Archive for the ‘Parent Memos’ Category

Hawks Over the Hudson: Oct 2 afternoon

Thursday, September 29th, 2016

Hurry over to State Line Lookout in Palisades Interstate Park in Alpine NJ this Sunday for Hawks Over the Hudson.  At 1:00 p.m. and 2:30 p.m. you can get up close and personal with live hawks, eagles, owls, and falcons.
More information

For more earth science, on October 8th just head a little further north to Palisades, NY for Columbia U Lamont-Doherty Observatory open house.
More information

Science! Oct 8: Lamont-Doherty Open House

Tuesday, September 20th, 2016

A great opportunity to introduce children of all ages (and adults) to the exciting science going on right next door.  In grade school Ms. Maria’s children loved the Lamont Open House, and her older daughter, Isabella, has been working on a research team at Lamont since 2014!


Final Winning Bid – K/1st Graduation Auction

Tuesday, May 31st, 2016

$450 — Winning Bid!  THANKS from Friends of Montessori Foundation


OPEN — Monday February 9th

Monday, February 9th, 2015

The Montessori House is open today on the usual schedule.

Conditions vary locally.  Parents should use their judgment and feel free to keep children home, come to school late, or pick up early, as they see fit.

If children arrive late or leave early, please be patient, as it may take some time to respond to your request.


CLOSED — Tuesday January 27th

Monday, January 26th, 2015

Due to weather, The Montessori House will be closed Tuesday, January 27th.

We expect to re-open Wednesday, January 28th on the usual schedule

If our plans for Wednesday change, we will update our website, and our phone message.  Please note, if we lose power we may not be able to update the website.  For the latest information on Wednesday plans, please check our phone message after 7 a.m. on Wednesday  (201-816-8343). 

Finally, even if the school opens Wednesday, parents should evaluate their unique snow and transportation situation and should feel free to keep children at home.

We hope all families are safe.

2014-15 Preliminary School Calendar Available

Monday, May 19th, 2014

You can find our Preliminary 2014-15  School Calendar here.

Here are the days students are not at school from September 2014 to June 2015:

Sept 1 – 5
Sept 8 – 11 (see individual student phase-in schedule)
Returning students come to school Sept 12 only
New students come partial days this week
Sept 25 – 26
November 6 – 7
November 26 – 28
December 11—12 (Kindergarten/1st Grade half-day on December 11 &12)
December 21 – 31
January 1—5
January 19
February 13 – 20
April 2 – 12
May 25
June 4 – 5 (Kindergarten/1st Grade half-day on June 4 & 5)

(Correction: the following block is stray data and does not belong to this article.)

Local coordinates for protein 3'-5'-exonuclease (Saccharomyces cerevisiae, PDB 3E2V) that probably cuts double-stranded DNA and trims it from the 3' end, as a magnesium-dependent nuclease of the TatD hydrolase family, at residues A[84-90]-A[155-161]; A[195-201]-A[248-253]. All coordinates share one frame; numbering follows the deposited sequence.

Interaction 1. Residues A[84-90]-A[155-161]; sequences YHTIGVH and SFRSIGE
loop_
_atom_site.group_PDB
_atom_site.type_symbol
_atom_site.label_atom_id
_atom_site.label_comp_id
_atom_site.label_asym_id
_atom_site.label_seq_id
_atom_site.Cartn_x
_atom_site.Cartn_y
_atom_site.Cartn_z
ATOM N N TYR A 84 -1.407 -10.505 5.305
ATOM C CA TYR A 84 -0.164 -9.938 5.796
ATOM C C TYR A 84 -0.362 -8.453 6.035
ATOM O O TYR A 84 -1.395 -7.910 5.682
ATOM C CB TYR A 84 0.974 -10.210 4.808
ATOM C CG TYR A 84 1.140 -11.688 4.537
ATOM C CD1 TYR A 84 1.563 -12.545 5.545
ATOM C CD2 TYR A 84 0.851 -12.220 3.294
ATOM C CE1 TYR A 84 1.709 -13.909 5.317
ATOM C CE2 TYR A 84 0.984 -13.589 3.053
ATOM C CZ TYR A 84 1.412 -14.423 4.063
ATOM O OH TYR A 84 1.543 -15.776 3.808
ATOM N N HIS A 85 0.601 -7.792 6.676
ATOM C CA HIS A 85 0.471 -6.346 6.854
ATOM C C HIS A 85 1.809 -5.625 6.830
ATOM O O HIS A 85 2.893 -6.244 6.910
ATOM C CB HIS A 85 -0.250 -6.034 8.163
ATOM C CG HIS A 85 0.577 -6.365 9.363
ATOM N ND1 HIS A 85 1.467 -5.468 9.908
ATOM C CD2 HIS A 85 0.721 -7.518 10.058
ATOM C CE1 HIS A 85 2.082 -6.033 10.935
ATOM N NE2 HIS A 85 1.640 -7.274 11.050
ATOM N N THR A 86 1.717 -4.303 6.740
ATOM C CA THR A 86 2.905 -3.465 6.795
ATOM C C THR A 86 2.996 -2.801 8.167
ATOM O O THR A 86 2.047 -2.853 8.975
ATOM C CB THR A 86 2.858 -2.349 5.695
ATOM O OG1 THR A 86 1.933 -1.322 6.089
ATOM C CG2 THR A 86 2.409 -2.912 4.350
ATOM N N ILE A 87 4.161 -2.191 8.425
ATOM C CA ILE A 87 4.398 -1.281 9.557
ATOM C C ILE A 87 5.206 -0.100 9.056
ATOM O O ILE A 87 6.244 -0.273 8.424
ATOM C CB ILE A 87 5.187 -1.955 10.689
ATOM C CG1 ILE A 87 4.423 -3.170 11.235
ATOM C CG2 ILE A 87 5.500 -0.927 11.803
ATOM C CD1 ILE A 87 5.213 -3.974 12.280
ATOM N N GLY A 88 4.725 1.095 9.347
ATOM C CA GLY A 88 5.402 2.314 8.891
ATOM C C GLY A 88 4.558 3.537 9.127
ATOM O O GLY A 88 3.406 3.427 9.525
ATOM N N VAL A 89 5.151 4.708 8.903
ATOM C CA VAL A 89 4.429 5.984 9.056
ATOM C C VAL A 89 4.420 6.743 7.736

June 11 Teacher Work day
June 12 (special Graduation Day schedule)

FRN Marketplace June 3

Wednesday, May 14th, 2014

With more than 50 programs and services available for New Jersey residents living with epilepsy, autism, developmental disabilities and chronic illness, The Family Resource Network (FRN) and its affiliates have been affecting lives of thousands of families across New Jersey for the past 41 years.

You may know a family with members (adults or children) who could benefit from FRN’s programs for NJ residents with development disabilities.  At the FRN Marketplace, they can experience the programs and services FRN has to offer individuals with developmental disabilities in Bergen County:
June 3, 2014, Tuesday, 4:00 PM to 7:00 PM
Maywood Library
459 Maywood Ave
Maywood, NJ 07607

Birth to 5: Watch Me Thrive!

Sunday, April 13th, 2014

We thought parents might be interested in this public campaign on child development.

  • See milestones that children should reach from 2 months to 5 years of age, plus interactive tools to help keep track of the milestones.
  • Here’s the Families page (there are also pages for educators, health provider, etc.)

Here’s the program announcement we received:

As many as one in four children from birth to age 5 is at risk of developmental delay or behavioral challenges. To promote healthy development and early identification of these issues, several federal have partnered to launch a public outreach campaign highlighting the importance of universal developmental and behavioral screening, and support for young children.

The campaign’s mission is to:

  • Promote universal screening.
  • Identify possible delays and behavioral issues in any child setting.
  • Enhance developmental supports for children.
  • Offer resources for professionals working with children.